You can help get the results you want by staging your home. Staging is not about redecorating your entire home. It is about rearranging what you do have and making a few improvements to appeal to more buyers.
If you don’t want to do this yourself, ask your agent to recommend a professional stager. It can pay for itself by helping sell your home more quickly and for a better price.
Make the first impression count. Clean up, paint front windows and doors, keep the lawn mowed and the bushes trimmed, plant or pot colourful flowers, clear the sidewalks.
Less is more in creating home appeal. Keep counters free of personal items, pare furnishings down to the bare essentials, pack up those cute knickknacks.
A home in immaculate condition sells more quickly – and for more money. Wash windows inside and out, make sure kitchen and bath features gleam, shampoo or replace carpeting, clean and dust throughout, take care of any pet odours.
You want buyers to imagine themselves living in your home. Pack up those family heirlooms and personal photographs.
Don’t let maintenance shortcomings affect the sale. Patch any holes in the walls. Consider painting them in a neutral colour. Replace cracked floor or counter tiles, fix leaky faucets and doors that don’t close properly, replace burned-out light bulbs.
If buyers don’t see something, they won’t want it to be part of the deal. Remove fixtures or window coverings now if you’re going to take them with you.
Tidy, organized closets make a positive statement about your home. Keep medicines and other personal items out of sight, pack away much of your clothing, neatly arrange shoes and shelf items.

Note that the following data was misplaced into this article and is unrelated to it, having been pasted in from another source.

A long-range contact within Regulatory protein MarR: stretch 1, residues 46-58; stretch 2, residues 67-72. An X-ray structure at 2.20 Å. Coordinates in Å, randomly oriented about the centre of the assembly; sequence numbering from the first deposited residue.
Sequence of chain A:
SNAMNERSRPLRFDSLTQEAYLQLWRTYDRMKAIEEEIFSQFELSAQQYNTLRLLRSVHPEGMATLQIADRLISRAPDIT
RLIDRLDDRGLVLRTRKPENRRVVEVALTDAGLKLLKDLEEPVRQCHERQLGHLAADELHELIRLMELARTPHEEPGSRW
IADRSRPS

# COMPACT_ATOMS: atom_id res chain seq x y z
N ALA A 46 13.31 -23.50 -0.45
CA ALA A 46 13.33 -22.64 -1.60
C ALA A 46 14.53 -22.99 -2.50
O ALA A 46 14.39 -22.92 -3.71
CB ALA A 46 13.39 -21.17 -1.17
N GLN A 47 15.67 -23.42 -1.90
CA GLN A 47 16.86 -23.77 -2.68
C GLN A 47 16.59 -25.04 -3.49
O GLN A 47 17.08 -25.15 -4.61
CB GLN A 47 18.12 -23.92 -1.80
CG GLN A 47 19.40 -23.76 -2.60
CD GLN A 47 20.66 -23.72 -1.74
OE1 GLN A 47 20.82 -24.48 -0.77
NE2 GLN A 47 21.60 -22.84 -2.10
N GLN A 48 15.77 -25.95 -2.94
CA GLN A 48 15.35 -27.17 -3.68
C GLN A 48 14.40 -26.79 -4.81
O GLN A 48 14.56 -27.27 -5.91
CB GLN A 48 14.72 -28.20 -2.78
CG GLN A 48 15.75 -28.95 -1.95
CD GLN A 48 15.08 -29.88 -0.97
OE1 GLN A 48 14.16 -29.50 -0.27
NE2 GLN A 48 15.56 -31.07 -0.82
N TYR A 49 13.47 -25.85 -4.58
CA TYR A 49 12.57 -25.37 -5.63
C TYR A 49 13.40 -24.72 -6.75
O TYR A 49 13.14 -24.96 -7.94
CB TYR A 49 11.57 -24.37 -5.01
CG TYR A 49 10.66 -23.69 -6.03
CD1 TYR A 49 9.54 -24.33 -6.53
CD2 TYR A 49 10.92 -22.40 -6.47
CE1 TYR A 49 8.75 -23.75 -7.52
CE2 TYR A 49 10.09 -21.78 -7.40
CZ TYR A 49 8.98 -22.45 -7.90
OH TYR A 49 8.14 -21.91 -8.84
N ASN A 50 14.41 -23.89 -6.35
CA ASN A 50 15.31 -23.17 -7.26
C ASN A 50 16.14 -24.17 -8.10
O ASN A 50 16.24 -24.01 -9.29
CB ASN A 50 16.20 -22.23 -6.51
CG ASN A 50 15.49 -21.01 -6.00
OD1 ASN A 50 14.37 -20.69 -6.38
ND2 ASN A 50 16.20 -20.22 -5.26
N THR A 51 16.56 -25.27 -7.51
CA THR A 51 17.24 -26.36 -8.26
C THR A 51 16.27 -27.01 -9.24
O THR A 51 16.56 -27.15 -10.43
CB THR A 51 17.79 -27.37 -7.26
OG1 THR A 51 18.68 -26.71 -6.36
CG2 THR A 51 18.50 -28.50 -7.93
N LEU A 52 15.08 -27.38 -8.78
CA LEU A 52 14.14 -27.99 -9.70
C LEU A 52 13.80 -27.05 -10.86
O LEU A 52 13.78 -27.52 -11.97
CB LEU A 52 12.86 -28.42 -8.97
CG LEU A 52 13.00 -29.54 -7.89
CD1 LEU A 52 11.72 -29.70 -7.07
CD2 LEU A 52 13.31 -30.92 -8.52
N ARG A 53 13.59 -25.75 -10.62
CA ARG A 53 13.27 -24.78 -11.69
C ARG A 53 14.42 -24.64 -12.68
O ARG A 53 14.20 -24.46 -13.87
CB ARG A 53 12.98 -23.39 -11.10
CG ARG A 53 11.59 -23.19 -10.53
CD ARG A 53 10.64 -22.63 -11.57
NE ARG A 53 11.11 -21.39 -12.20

Your home needs to be at its friendliest when buyers go through it. Open the drapes and let the sunshine in, have fresh flowers on display and set a comfortable temperature.
Turn on the excitement by turning on all your lights, both inside and outside, when showing your home in the evening. Lights add colour, warmth, and make prospects feel welcome.
Nobody knows your home as well as you do. But agent know buyers – what they need and what they want. Your agent will have an easier time articulating the virtues of your home if you stay in the background.
Try to leave your home during showings to give potential buyers comfort when they are viewing your home.
No matter how humble your abode, never apologize for its shortcomings. If a prospect volunteers a derogatory comment about your home’s appearance, let your agent handle the situation.
Dogs and cats are great companions, but when you’re showing your home, pets have a talent for getting underfoot. So do everyone a favour, keep Kitty and Spot outside, or at least out of the way.
Homeowners learn to live with all kinds of self-set booby traps: roller skates on the stairs, extension cords, slippery throw rugs and low handing overhead lights. Make your residence as non perilous as possible for uninitiated visitors.
You never know when your agent may need to show your home on a moment’s notice. So make your beds and tidy up each morning, just in case.
Rock-and-Roll will never die. But it might kill a real estate transaction. When it’s time to show your home, its time to turn down the stereo or TV.
When prospects come to view your home, don’t distract them with offers to sell furnishings you no longer need. You may lose the biggest sale of all.
Potential buyers often feel like intruders when they enter a home filled with people. Rather than giving your house the attention it deserves. They’re likely to hurry through. Keep the company present to a minimum.
When prospects want to talk price, terms or other real estate matters, let them speak to an expert – your Real Estate Sales Associate.